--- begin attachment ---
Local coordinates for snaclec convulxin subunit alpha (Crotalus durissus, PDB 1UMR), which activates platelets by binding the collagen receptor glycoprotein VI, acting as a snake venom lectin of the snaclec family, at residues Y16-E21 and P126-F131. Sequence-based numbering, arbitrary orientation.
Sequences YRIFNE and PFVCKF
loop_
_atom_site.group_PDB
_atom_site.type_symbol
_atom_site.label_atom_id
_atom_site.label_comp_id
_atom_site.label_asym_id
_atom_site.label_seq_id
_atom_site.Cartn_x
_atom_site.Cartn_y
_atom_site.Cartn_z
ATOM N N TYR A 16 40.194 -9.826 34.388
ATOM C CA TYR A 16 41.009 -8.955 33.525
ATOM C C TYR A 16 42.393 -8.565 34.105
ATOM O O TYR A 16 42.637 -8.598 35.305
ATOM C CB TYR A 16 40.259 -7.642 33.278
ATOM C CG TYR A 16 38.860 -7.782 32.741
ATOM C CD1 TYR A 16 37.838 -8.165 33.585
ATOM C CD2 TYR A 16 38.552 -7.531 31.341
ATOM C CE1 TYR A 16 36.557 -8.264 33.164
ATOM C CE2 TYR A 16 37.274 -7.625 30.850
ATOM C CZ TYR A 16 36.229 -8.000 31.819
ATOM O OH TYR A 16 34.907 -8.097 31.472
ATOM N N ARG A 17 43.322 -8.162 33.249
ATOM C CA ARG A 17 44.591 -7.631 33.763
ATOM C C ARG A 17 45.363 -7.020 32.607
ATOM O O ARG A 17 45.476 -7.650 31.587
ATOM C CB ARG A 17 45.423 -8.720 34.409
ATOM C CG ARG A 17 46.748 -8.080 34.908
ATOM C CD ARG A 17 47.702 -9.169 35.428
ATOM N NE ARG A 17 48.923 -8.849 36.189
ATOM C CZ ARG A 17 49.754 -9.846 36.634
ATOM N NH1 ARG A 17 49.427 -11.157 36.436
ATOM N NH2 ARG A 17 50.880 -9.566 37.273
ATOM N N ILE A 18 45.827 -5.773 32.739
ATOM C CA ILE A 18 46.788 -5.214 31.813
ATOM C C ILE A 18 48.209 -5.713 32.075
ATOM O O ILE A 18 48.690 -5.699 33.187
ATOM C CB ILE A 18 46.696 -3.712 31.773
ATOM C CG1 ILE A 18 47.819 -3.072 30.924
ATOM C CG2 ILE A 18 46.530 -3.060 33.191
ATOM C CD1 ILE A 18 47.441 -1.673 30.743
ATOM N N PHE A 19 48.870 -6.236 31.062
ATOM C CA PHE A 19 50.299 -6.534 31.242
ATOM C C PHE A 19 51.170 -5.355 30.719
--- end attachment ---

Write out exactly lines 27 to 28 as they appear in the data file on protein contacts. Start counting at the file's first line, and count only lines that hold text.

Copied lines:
ATOM C C ARG A 17 45.363 -7.020 32.607
ATOM O O ARG A 17 45.476 -7.650 31.587